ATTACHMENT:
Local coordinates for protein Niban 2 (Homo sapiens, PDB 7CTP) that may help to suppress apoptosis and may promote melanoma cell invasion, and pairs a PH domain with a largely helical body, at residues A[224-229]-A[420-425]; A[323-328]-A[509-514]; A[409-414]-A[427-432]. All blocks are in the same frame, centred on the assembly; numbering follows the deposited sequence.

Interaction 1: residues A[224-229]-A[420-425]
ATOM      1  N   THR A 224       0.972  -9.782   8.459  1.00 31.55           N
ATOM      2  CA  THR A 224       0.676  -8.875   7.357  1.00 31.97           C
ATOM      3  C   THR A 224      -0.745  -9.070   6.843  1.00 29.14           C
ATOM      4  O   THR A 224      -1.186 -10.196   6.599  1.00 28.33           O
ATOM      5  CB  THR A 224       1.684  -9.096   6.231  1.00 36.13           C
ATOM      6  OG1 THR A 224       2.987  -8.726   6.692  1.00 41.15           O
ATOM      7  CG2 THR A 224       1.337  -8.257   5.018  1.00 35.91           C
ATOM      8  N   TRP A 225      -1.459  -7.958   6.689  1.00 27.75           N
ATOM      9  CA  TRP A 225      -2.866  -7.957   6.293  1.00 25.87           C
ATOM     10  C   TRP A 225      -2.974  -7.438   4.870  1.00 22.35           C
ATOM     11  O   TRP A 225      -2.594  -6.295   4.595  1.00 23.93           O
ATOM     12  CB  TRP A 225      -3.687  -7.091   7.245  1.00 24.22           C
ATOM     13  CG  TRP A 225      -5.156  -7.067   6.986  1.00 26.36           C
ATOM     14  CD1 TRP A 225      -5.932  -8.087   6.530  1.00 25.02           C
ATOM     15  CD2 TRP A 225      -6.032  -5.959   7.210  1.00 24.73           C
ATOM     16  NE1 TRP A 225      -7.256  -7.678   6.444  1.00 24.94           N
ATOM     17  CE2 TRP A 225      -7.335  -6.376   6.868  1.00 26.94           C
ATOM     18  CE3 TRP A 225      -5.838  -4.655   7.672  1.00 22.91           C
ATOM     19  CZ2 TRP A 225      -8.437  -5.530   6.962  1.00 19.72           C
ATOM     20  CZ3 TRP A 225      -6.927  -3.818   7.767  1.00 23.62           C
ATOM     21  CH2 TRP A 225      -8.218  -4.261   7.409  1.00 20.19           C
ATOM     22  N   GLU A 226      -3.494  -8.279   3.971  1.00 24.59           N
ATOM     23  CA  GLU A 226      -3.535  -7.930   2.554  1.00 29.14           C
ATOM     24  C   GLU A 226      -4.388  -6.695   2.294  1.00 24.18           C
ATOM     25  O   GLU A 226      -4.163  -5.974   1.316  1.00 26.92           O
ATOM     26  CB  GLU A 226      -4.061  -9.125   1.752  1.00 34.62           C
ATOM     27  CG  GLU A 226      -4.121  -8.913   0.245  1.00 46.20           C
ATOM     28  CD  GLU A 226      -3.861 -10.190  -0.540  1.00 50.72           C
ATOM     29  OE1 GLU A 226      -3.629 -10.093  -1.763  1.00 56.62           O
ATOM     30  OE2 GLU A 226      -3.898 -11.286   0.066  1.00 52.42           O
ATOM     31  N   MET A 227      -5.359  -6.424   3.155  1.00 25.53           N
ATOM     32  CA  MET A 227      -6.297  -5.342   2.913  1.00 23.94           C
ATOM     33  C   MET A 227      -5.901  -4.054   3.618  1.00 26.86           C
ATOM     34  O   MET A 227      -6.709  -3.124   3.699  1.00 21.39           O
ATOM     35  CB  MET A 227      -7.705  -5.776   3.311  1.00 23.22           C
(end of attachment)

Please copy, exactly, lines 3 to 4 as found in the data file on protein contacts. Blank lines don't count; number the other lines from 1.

ATOM      1  N   THR A 224       0.972  -9.782   8.459  1.00 31.55           N
ATOM      2  CA  THR A 224       0.676  -8.875   7.357  1.00 31.97           C